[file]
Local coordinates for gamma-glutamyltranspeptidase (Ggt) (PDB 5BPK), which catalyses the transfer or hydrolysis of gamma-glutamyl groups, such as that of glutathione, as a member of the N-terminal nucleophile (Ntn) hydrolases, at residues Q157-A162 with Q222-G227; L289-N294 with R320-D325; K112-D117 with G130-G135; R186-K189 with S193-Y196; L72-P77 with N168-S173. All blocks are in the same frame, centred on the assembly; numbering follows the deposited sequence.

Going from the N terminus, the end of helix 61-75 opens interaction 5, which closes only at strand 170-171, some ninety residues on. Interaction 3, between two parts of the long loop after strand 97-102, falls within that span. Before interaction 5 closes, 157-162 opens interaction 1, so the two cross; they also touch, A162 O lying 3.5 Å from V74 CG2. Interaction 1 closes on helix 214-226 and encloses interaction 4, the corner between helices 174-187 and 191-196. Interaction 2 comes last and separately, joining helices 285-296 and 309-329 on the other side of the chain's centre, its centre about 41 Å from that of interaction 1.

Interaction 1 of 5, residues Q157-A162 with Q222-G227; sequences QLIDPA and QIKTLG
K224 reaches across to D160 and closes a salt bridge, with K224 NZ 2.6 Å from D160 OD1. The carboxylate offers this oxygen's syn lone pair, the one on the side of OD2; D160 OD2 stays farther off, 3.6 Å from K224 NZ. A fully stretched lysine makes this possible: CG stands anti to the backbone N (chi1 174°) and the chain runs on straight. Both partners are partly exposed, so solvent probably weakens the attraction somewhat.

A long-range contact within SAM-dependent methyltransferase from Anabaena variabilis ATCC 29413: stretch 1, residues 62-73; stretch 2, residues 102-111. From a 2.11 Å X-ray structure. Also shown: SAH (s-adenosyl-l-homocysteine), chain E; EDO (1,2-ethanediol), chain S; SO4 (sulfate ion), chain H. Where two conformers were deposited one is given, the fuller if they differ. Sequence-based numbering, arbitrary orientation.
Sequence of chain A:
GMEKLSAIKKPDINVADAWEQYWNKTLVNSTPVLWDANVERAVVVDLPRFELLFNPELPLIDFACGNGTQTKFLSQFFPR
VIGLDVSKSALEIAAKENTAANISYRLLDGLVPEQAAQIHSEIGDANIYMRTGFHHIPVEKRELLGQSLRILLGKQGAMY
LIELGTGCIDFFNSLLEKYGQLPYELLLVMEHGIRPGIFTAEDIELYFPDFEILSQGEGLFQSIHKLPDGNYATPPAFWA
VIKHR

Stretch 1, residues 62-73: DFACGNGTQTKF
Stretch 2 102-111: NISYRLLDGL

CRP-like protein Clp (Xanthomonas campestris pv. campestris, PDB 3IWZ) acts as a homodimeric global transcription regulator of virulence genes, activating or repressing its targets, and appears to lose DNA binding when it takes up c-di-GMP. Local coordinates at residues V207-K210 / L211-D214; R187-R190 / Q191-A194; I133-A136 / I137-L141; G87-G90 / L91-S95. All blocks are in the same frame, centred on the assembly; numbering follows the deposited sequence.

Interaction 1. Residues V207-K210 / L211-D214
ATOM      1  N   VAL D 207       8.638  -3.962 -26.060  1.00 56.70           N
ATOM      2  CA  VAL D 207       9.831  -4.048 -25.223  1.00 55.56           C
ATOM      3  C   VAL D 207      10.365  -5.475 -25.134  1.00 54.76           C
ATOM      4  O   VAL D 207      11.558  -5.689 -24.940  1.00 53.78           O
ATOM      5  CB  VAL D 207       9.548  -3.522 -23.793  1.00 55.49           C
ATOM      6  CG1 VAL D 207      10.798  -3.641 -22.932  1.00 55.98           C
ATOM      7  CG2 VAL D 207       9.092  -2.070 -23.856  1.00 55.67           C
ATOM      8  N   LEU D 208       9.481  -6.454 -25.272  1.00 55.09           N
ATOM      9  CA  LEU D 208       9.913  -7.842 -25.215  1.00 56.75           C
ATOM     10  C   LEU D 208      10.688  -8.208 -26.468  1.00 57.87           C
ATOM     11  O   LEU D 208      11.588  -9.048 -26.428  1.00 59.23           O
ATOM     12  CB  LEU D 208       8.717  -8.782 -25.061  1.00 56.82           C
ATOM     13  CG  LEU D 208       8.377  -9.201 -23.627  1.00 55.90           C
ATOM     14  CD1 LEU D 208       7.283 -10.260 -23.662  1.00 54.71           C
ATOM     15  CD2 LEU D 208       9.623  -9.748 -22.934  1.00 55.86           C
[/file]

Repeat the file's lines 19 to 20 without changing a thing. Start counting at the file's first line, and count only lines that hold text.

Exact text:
ATOM      5  CB  VAL D 207       9.548  -3.522 -23.793  1.00 55.49           C
ATOM      6  CG1 VAL D 207      10.798  -3.641 -22.932  1.00 55.98           C